This is probably not the answer you are looking for, but if your controllers are becoming overweight this is probably an indication that your application is lacking proper layering and thus your controller is doing too much. I would recommend that you take a look at an MVC tutorial using a well-design architecture (with separate presentation, service and data-access layers). The one that I would recommend is the MVC Storefront series by Rob Conery.

http://blog.wekeroad.com/mvc-storefront/mvc-storefront-part-1/

I don't think that moving all your controller logic into WF is really going to solve your problem - you simply need to structure your application in a way that doesn't require the controller to do more than presentation logic.

share|improve this answer
    
Thanks - I understand that, and agree that is an indication that it is lacking proper layering. I do try to keep most of my logic in the appropriate layer - sometimes I take shortcuts which is where the weight creeps in (which I end up refactoring anyway). I've read alot recently about "fat controllers" which is why I mentioned it in my original question - I'll update my question to give you an idea of what I'm hoping to achieve. – mzalewski Nov 24 '09 at 6:28

It sounds like you are packing too many responsibilities into your controllers. This is a common problem with people who are relatively new to MVC, MVP, and similar patterns. The tendency is to put business logic into the controllers, which just leads to a messy architecture.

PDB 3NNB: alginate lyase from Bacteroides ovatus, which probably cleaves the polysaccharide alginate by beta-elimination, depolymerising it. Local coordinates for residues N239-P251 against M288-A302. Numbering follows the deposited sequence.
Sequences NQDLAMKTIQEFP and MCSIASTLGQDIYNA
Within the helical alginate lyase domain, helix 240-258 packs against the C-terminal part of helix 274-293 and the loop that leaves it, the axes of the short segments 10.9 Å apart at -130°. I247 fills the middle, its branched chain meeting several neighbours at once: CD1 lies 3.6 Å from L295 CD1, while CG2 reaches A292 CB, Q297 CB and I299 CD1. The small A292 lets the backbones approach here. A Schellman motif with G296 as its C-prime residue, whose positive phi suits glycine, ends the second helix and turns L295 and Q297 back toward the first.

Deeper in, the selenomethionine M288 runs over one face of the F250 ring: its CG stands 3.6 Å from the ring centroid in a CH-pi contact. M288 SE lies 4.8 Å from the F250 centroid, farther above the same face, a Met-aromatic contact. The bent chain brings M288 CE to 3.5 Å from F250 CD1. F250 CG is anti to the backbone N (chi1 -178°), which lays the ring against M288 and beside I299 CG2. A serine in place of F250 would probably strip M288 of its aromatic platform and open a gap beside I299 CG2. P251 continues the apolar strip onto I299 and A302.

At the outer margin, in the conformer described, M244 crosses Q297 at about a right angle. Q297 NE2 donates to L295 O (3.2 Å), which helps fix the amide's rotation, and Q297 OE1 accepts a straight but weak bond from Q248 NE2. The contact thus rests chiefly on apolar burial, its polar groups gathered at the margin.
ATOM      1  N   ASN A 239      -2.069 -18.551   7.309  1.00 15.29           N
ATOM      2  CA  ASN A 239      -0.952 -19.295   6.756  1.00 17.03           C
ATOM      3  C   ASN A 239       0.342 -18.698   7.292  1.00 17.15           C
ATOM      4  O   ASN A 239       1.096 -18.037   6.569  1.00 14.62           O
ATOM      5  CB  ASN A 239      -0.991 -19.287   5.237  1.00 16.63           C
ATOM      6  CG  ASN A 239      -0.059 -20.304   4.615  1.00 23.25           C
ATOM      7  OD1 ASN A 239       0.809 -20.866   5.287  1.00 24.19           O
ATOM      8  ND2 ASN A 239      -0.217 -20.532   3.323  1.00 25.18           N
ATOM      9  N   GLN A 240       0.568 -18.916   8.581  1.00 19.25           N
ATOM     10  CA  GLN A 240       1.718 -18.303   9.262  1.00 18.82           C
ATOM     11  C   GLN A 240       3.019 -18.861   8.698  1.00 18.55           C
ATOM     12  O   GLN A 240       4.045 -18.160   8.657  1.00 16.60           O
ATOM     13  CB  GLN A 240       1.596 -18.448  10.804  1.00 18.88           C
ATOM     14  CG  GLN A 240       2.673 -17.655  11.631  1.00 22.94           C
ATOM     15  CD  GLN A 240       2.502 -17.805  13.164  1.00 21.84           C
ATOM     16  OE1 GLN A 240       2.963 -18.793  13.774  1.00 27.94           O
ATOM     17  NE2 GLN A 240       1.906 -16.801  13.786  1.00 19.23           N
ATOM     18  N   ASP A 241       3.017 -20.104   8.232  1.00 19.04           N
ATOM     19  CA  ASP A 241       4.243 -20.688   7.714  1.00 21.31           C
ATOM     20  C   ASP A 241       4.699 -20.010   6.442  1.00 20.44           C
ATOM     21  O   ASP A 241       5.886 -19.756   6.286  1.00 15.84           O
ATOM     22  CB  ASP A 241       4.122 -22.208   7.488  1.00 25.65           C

A controller in an MVC is supposed to drive and coordinate your UI, not drive business logic. Generally speaking, a controller should do no more than the following:

  1. Handle user actions
  2. Redirect to views, actions, or return content
  3. Invoke business logic and/or workflow

There should be very little, if any, actual functional logic in a controller. The controller is a mediator between the views your user interacts with, and the "domain" those views are portals to. Your business logic, which could be modeled with WF, should be entirely separate and distinct from the controllers. Sometimes you may have "application logic", functionality specific to a particular UI, and such logic should be properly separated from your business logic, either included in controllers or possibly factored into a buffer layer between your controllers and business layer if it is complex enough.

Aim for maximum composability in your design. Stuffing everything into controllers is going to give you the least composability and reusability. Separating out logic and isolating responsibilities into components and layers will greatly improve your reuse, simplify your code, and make it easier to utilize tools like WF.

share|improve this answer
up vote 0 down vote accepted

After searching around on search engines/blogs without success, I decided to try to create an example myself. It turns out this was a lot easier than I thought - There is still a lot of work to do, but I think the result is ok for a proof-of-concept.

You can find the solution and blog post here

share|improve this answer
    
link is broken. – Eduardo Scoz Mar 7 '12 at 19:38

Your Answer

 
discard

By posting your answer, you agree to the privacy policy and terms of service.

Not the answer you're looking for? Browse other questions tagged or ask your own question.